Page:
Pneumococcus, meningococcus, GBS Flashcards Preview

Micro/Immuno > Pneumococcus, meningococcus, GBS > Flashcards

Flashcards in Pneumococcus, meningococcus, GBS Deck (24):
1

Not all Neisseria are; what makes the difference?

pathogenic (aside: meningitidis is facultative intracellular);
VIRULENCE FACTORS
1. LOS (aside for quieter inflamm response)
2. IgA protease
3. Meningococcus capsule (gonococcus has pili, porins, Opa!!)

2

N meningitidis as a pathogen is a

gram neg diplococcus, aerobic/facultative, human-restricted, oxidase-positive, catalase-positive; FERMENTS MALTOSE!!
(aside: airborne droplet transmission and infection resolves without symptoms usually with IgG raised and individuals with natural immunity often by 20)

3

Growth of N meningitidis is; so use

inhibited on blood agar and overgrown by normal flora on nonselective media;
Thayer-Martin if sampling from mucus membrane (genital, nasopharyngeal), chocolate if NORMALLY-STERILE site (CSF, blood)

4

Host defends meningitidis with; what can cause complications?

IgG-enhanced complement and PMNs: often effective against meningococcus, usually contains gonococcus;

complement deficiency

5

_____ gonococcus in women leads to

Asympatomatic/untreated;
PID

6

What can follow DGI/meningococcemia:

septic arthritis (aside is draw joint fluid with gram negatives and culture on chocolate agar), meningitis (aside is draw CSF, maybe gram stain and culture on chocolate), endocarditis

7

Neonates are protected

from meningococcus by maternal passive, must be protected by prophylactic eye ointment from gonococcus

8

Test for N meningitidis with

culture and gram stain of appropriate samples; DNA testing is also available

(aside: you can have petechial rash and lead to gangrene; also Waterhouse-Friderichen syndrome with destruction of adrenals, DIC, purpura

9

What is available to prevent meningo/gonococcus?

Vaccine for former, condoms for latter!!!

10

How can you treat N meningitidis?

(aside: Penicillin G unless allergic)
Ceftriaxone, cefixime, NOT STEROIDS; admit if complications!!! (aside: give prophylactic rifampin)

11

For GBS (S agalactiae), give the key features:

1. Encapsulated gram +
2. beta-hemolytic cocci
3. often normal flora
4. seldom pathogenic in previously-healthy adults
(think normal vaginal flora or in GI and upper respiratory tract)

12

_____ pathogen in neonates regarding GBS, and what do we see?

Opportunistic;
sepsis with pneumonia early or meningitis late; early disease prevented by INTRAPARTUM IV antibiotics!!

13

______ pathogen in elderly with ______ regarding GBS; what are some issues?

Opportunistic; predispositions like diabetes and CHF;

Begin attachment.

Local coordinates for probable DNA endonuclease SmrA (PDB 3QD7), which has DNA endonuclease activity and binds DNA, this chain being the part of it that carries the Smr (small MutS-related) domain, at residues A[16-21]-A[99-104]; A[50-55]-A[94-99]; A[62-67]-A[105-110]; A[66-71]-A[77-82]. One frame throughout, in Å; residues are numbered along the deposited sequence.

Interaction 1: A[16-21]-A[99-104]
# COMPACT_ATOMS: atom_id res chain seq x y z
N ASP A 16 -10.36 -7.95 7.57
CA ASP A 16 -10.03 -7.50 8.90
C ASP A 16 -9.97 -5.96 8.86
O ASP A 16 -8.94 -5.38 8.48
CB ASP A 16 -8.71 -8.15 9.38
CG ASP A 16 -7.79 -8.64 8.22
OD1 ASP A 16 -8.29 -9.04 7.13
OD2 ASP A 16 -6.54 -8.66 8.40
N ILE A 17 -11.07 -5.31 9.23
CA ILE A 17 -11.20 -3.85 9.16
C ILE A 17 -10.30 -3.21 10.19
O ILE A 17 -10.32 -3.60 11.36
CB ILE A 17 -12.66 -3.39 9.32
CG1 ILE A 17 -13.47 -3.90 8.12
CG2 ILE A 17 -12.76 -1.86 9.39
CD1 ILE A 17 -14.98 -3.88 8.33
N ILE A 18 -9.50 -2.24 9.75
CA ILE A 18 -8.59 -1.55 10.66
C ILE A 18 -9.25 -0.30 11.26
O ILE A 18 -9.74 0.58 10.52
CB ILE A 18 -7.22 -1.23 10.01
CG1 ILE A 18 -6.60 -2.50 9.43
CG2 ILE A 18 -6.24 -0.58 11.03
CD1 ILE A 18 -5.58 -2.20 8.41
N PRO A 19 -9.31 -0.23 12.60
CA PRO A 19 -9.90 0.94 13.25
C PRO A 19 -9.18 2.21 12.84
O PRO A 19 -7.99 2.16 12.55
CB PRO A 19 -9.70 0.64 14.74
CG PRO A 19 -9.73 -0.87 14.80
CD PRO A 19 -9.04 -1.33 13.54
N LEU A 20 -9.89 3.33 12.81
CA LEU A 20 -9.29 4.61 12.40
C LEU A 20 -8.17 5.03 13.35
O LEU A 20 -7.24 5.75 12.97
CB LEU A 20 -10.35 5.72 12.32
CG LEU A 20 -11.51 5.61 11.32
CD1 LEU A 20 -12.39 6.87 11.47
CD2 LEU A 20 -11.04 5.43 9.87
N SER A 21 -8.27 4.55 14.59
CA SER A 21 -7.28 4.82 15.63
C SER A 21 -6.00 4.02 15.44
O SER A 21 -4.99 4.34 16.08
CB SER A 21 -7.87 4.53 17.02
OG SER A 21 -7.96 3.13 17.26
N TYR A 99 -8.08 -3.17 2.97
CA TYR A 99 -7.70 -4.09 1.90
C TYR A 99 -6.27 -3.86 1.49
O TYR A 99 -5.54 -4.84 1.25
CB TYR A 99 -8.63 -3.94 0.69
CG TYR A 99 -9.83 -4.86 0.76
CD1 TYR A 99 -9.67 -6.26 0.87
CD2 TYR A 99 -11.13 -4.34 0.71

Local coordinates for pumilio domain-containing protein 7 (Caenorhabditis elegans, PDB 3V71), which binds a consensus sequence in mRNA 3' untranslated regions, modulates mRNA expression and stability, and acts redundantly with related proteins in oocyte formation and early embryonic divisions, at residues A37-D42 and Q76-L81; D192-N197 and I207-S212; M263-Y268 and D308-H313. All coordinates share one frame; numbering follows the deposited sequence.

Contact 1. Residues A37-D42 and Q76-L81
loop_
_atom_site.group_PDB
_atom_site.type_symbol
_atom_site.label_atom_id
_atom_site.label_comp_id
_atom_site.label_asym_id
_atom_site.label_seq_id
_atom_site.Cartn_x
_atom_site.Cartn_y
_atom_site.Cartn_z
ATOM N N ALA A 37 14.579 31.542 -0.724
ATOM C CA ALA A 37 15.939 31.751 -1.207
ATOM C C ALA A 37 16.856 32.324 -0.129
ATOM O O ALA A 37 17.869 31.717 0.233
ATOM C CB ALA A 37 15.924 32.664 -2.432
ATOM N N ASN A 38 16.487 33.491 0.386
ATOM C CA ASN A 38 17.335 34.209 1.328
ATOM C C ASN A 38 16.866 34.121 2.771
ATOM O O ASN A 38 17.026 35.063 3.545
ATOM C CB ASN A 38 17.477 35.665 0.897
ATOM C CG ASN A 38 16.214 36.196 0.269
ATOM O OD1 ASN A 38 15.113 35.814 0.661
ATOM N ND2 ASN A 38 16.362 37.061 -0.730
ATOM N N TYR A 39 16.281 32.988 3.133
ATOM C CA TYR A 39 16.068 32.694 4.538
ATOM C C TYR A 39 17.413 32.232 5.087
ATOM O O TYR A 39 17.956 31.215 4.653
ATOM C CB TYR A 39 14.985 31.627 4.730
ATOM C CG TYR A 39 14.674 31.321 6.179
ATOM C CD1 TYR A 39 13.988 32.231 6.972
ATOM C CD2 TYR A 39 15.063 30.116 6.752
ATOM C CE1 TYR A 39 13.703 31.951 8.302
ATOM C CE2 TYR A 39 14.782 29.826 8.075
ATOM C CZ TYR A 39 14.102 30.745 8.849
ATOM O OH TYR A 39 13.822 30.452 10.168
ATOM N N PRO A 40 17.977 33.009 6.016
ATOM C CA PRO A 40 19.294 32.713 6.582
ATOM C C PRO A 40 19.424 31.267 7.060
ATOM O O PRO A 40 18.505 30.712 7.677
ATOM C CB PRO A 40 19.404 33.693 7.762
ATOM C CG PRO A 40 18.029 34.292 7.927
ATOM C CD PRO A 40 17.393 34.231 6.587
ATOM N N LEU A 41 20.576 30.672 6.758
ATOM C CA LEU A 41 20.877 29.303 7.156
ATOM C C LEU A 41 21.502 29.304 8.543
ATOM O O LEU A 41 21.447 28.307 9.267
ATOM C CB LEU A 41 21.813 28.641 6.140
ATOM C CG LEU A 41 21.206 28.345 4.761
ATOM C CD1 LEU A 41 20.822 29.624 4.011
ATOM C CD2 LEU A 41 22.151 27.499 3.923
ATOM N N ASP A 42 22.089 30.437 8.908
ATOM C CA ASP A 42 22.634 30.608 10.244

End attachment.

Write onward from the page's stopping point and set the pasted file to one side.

think MECA (meningitis, endocarditis, cellulitis, abscess)

14

Test for GBS by; treat with

gram stain, cAMP factor (S aureus beta-hemolysin can be activated when secreted by GBS), hippurate;
penicillin, amoxicillin, vancomycin (if allergic), surgery!! (PAVS)

15

For strep pneumoniae, what's the key feature?

Gram +, catalase - diplococci, form chains in culture (aside: form diplococci in chains)

16

Pneumococcus is the most common cause of; important cause of

community-acquired pneumonia, bacterial meningitis, bacteremia, otitis media; (BOB)
sinusitis, septic arthritis, osteomyelitis, peritonitis, endocarditis (SOPES)

17

Pneumococcus carriage common in

upper respiratory tract: healthy adult, or vaccinated immunity contains it there

18

In non-invasive disease of pneumococcus, what is the pathogenesis and how do you diagnose and treat?

Pathogenesis by direct extension into sinuses, eustachian tubes, bronchi (SEB): can cause sinusitis, otitis media, mild pneumonia (diagnose by otoscope and stethoscope, outpatient amoxicillin or cephalosporin), severe pneumonia (diagnose by stethoscope and Xray for lobar consolidation, admit for amoxicillin, fluroquinolones, and/or vancomycin, so do antibiotic sens testing) FAV

19

Invasive disease pathogenesis for pneumococcus is

hematogenous spread to meninges, joints, heart valves and strong inflammatory response (aside: bimodal distribution, patients 65, immunosuppressed)

20

Spinal tap findings typical of bacterial meningitis with pneumococcus:

1. Elevated opening pressure
2. Elevated WBC count and neutrophil level
3. Elevated protein
4. Decreased glucose
5. Highly elevated lactic acid
6. Gram stain and culture are POSITIVE unless antibiotic treatment began >4 hrs prior to tap

21

Initial antibiotics (for invasive disease of pneumococcus) are

vancomycin plus ceftriaxome or cefotaxime (CVC); if antibiotic testing comes back resistant (toxic MIC), add RIFAMPIN, meropenem, or chloramphenicol (MCR)

22

Steroids may be used for _______

pneumococcus; sparingly early in the antibiotic course, surgical care for septic joints, cellulitis, endocarditis (SEC)

23

Invasive disease regarding pneumococcus is prevented by

VACCINATION: Prevnar7 recently increased to Prevnar13 and may have to step up again ("replacement disease")

24

Classic tetrad of meningitis:

Headache, fever, stiff neck, photophobia